Uwc connectivism seminar 22 aug2012-keynote

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The outline of this presentation on Connectivism presented at the Teaching and Learning Research Series at the University of Western Cape (UWC) in South Africa addresses the following questions: What is it? Why is it? How is it? and Whose is it?

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  • A human being is so connected that a single source of information is inadequate to meet all the information needs. \n
  • The 21st century education is more about engagement in authentic connections and collaboration. The education 4.0 has subsumed the traditional education systems (education 1.0), use of internet as a place to go for instant access to information (Education 2.0), and web-based interactions with online users (Education 3.0).\n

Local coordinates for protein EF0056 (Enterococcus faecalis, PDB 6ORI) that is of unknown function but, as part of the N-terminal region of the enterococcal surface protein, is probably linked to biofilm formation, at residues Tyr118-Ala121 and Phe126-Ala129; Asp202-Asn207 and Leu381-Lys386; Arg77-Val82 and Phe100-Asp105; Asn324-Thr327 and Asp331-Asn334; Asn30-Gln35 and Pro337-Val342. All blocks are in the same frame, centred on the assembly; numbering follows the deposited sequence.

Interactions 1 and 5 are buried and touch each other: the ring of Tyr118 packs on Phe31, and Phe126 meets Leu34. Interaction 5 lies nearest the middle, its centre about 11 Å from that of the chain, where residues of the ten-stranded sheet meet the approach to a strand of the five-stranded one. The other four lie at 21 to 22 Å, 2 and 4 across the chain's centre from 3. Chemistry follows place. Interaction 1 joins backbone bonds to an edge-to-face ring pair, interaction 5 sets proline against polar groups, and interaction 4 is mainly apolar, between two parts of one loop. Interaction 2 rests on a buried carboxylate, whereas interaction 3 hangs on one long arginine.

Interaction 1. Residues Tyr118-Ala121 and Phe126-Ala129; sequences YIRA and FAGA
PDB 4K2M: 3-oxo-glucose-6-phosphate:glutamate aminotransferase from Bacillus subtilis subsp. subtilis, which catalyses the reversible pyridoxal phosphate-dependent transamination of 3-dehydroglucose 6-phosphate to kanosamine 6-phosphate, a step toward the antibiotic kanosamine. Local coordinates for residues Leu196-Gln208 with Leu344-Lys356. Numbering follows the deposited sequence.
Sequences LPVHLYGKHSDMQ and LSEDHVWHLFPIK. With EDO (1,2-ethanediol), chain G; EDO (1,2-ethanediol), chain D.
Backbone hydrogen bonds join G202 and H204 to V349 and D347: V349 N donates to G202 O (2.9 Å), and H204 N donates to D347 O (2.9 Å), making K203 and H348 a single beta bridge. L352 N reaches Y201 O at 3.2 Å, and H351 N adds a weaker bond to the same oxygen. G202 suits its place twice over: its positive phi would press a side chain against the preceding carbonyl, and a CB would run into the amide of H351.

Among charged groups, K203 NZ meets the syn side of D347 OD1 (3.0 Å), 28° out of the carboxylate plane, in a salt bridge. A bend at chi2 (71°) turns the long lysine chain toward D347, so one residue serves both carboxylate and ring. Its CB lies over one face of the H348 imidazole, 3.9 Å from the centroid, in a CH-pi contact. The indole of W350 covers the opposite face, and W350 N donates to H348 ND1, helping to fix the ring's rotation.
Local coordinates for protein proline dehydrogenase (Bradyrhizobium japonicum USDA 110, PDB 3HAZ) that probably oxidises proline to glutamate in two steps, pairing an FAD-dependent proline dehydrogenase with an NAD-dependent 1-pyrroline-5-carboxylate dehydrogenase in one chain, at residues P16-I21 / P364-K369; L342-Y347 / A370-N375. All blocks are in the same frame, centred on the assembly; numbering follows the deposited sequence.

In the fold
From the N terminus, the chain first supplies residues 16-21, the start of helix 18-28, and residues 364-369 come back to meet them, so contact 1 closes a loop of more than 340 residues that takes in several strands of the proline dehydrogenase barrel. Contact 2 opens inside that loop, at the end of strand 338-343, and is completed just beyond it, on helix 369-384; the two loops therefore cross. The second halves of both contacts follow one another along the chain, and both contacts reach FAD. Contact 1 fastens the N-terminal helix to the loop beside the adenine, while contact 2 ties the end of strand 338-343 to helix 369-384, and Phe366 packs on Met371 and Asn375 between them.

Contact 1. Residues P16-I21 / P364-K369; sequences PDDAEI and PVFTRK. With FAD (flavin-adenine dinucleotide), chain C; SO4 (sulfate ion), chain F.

• The connectedness enabled by the technologies has led to a new phenomenon of crowdsourcing i.e. anyone with a problem can now ask the crowd for answers. The need to know specific experts is dissipating as there are experts out in the cloud willing to share their expertise.\n
  • The power of the social networking, for example, in mobilising riots or political campaigns has been well documented. These authentic activities have created resources which are being adapted for teaching at many higher education institutions.\n
  • The general argument is that there is knowledge out the world than an individual can possibly hold in their own heads. The challenge today finding effective ways of tapping into that knowledge. This has huge ramifications for education. How do we scope the curriculum, what can we teach which students cannot learn on their own? what can’t you teach yourself these days?\n